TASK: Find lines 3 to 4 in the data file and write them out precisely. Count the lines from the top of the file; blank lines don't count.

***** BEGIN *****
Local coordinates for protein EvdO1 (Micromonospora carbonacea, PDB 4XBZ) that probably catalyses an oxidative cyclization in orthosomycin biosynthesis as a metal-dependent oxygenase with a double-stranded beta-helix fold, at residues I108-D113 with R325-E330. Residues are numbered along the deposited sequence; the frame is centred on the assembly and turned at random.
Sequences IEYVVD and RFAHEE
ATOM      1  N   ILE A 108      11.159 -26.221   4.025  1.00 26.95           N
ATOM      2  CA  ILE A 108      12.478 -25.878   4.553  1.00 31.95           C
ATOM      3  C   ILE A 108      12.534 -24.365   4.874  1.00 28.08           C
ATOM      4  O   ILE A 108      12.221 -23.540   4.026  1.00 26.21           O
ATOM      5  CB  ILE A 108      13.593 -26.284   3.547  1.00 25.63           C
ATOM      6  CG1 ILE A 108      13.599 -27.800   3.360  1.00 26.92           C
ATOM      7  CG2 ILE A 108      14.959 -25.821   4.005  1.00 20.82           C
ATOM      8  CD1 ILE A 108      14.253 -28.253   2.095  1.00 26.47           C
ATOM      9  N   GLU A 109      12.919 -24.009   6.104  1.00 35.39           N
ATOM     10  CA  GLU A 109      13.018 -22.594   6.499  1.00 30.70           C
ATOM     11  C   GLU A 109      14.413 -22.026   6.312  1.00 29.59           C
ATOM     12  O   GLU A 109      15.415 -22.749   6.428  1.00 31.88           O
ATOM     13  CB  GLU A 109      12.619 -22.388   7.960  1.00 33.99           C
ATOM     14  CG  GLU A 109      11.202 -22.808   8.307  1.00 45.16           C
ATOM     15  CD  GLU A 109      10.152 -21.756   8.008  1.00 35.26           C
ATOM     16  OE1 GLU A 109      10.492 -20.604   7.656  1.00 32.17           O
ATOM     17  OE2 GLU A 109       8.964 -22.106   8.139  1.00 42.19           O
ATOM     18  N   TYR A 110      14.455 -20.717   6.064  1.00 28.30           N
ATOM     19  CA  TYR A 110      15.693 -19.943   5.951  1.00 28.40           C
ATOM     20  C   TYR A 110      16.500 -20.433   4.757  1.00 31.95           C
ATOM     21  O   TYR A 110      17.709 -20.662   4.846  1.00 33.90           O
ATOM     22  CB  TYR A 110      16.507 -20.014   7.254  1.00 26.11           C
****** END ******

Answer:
ATOM      1  N   ILE A 108      11.159 -26.221   4.025  1.00 26.95           N
ATOM      2  CA  ILE A 108      12.478 -25.878   4.553  1.00 31.95           C